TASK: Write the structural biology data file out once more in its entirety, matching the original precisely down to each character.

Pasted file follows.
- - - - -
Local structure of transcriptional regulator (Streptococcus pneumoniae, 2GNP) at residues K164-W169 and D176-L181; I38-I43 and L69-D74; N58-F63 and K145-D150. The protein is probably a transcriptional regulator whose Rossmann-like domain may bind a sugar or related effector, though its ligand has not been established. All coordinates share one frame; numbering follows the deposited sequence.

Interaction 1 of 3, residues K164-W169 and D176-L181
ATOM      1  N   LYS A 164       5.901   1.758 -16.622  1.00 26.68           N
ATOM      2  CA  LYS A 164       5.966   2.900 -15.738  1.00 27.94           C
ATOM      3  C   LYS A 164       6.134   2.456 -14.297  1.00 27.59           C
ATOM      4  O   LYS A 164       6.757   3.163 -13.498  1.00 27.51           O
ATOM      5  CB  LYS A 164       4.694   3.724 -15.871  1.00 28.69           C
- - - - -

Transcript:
Local structure of transcriptional regulator (Streptococcus pneumoniae, 2GNP) at residues K164-W169 and D176-L181; I38-I43 and L69-D74; N58-F63 and K145-D150. The protein is probably a transcriptional regulator whose Rossmann-like domain may bind a sugar or related effector, though its ligand has not been established. All coordinates share one frame; numbering follows the deposited sequence.

Interaction 1 of 3, residues K164-W169 and D176-L181
ATOM      1  N   LYS A 164       5.901   1.758 -16.622  1.00 26.68           N
ATOM      2  CA  LYS A 164       5.966   2.900 -15.738  1.00 27.94           C
ATOM      3  C   LYS A 164       6.134   2.456 -14.297  1.00 27.59           C
ATOM      4  O   LYS A 164       6.757   3.163 -13.498  1.00 27.51           O
ATOM      5  CB  LYS A 164       4.694   3.724 -15.871  1.00 28.69           C